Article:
Although they’re currently overshadowed by all the means of online and electronic money transaction methods, checks are still commonly used for a wide variety of purposes.
As a result, knowing how to write a check is a critical skill that all adults should know for any occasion.
Read on, if you’re looking for a step by step guide that shows you how to write a legitimate check and avoid fraud.
How To Write a Check in 7 Simple Steps
Step 1: Fill the Date Section with the Current Date
The date section is usually a blank space in the upper right corner of the check. The blank space where you fill out the date is found below, above, or next to the word “Date”.
You should also know that once a check is signed, it becomes a legal tender. So legally, writing a check with a future date has no meaning. However, the rules regarding signing a check with a future date vary from one state (or country) to the other.
According to the rules followed in your state, the bank might or might not be able to cash a post-dated check.
Step 2: Write the Name of the Recipient (Payee)
Write the name of the recipients of the check next to the word that says “Pay to”.
Here, you can write the name of a person or even a company. However, you should write the correct name of the company.
So, make sure that you know what the company is called exactly by inquiring about this information beforehand. Unless you’re given permission for it, don’t use acronyms or short for the company name.
As for persons, make sure that both their first and last names are included. You must state whether they’re a “Sr.” or a “Jr.” if they’re after the name.
Step 3: Write the Amount of Payment in Numeric Form
Write the exact amount of Payment to the right of the dollar sign “$”. The value should be written in dollars and cents above the given line or within the box.
A critical tip here is to write as far to the left as possible and leave no space between the first digit and the $ sign to prevent fraud. If you’re paying 150 dollars, you should write it “150.00”.
You can also write in a way to make sure that you use up all the available space to the right. For example, you can draw a line after the last digit you write.
If you’re paying 22 dollars and 85 cents, you should write “22.85”. Be sure that this part is clearly written, so the teller or the ATM machine is able to read it clearly.
Step 4: Write the Monetary Amount of the Check in Word Form
Write the amount you’re paying in words in the box that says “Pay to the Order of”. The word value should match the numerical value you’ve written in the previous step. If they’re different, this one will be the legal amount of payment.
For example, after you write “22.85”, you’ll write here “twenty-two dollars and 85/100”. In the case of the “150.00” check, you’ll either write “one hundred and fifty even” or “one hundred and fifty and 00/100”.
Not only will it add clarity to the value of the check, but it’ll also prevent scammers and frauds from manipulating the check’s value by writing on it.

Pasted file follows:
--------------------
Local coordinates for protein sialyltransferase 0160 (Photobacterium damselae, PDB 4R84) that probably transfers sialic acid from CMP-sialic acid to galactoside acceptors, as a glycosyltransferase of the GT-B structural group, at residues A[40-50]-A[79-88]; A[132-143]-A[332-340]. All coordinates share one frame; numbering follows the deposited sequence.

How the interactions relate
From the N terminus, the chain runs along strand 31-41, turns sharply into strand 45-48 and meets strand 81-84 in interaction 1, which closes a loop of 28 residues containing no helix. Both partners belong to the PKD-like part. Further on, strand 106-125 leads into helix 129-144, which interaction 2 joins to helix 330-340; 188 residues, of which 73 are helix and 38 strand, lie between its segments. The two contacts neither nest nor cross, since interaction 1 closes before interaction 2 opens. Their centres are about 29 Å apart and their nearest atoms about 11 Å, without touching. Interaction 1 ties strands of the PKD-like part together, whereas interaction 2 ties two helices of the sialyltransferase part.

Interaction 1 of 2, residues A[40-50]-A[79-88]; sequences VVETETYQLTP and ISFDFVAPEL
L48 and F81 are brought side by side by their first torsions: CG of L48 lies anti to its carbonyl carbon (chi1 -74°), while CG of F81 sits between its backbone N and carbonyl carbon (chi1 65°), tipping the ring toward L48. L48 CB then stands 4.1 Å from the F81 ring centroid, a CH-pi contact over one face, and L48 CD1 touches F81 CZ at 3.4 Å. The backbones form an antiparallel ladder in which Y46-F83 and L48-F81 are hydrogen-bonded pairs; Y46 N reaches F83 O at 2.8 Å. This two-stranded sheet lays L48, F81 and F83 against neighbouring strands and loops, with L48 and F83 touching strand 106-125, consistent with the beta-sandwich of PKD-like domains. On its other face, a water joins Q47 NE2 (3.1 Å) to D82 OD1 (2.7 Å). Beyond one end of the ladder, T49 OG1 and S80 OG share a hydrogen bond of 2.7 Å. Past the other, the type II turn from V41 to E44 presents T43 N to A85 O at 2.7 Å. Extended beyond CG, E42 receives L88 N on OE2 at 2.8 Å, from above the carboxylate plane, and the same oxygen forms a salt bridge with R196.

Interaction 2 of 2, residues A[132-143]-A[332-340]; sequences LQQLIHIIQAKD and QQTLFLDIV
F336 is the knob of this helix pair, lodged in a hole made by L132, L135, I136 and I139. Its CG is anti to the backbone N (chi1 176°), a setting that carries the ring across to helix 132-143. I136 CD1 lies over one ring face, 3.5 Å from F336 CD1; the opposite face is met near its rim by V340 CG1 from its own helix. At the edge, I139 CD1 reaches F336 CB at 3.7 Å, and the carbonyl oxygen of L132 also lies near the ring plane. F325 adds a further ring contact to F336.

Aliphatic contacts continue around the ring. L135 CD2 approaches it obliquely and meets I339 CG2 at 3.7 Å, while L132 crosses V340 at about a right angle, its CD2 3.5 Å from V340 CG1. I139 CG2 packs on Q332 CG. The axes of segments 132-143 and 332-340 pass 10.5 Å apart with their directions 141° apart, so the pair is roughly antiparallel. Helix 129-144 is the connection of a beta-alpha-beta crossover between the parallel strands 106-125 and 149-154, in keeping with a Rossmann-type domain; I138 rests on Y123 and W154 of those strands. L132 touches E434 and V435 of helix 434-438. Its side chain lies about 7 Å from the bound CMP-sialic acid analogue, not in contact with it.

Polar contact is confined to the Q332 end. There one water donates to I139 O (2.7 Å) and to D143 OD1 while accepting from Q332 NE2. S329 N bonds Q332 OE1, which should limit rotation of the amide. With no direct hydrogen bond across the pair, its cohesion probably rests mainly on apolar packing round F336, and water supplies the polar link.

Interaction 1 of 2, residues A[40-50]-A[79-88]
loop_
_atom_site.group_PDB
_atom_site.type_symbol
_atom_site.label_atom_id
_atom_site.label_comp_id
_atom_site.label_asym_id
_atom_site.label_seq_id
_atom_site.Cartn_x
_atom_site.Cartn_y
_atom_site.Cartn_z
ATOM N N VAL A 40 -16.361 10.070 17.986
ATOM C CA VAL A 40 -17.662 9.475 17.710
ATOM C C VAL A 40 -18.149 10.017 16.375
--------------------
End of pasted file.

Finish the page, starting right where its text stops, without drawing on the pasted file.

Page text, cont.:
Make sure that you write all these values “including the payee” with a permanent pen. If you write it with a pencil, anyone can change the amount of money you’re paying or even change the recipient’s name altogether.
Step 5: Sign the Check Personally
The most critical part of writing a check is signing it. It’s usually in the bottom right corner next to or under “Signature”.
The check must be signed personally to be valid. Make sure you have a consistent signature that you’re able to replicate consistently.
To make it easier for the bank to process the check, make sure it matches the signature you have on their legal documents.
Additionally, never sign a check before writing the monetary value of the check and filling out the recipient.
Singing a blank check is one of the riskiest things you can do, as you’ll virtually give anyone who puts their hands on that check complete access to your checking account.
If you don’t know who you should pay your money for, the best thing to do is to bring a pen and write a check on the spot. As you can see, it won’t take more than a minute.
Step 6: Fill Out the Memo Line or “For” Section
This step is optional and won’t affect how banks process the check. However, it’s extremely beneficial to you for various reasons. Memo’s section is usually at the bottom right corner of a check.
It serves as a note to self or a reminder on what you’ve written the check for. For instance, if it’s for charity, you can write “for charity”.
You can also write helpful information to the payee to facilitate their processing of the check. This includes writing your social security number if you’re paying for anything that needs it, such as the IRS.
Step 7: Make a Record of the Payment
If you pay by check, you should record the check number, which is usually found in the top right corner of the check note.
Recording the check helps you to make sure that none of your checks are missing. Moreover, it helps you to keep track of your check.
Have a look at the date of your records. The “descriptions” and “transactions” columns will let you know when the payment was made.
There you have it, a simple guide that shows you how to write a check. As you can see, checks are easy to write, and they aren’t as risky as you think.
However, it’s not always the ideal way to move money in terms of speed. So, if you’re looking for the fastest way to transfer money, consider electronic payment methods. This includes credit cards and online payments.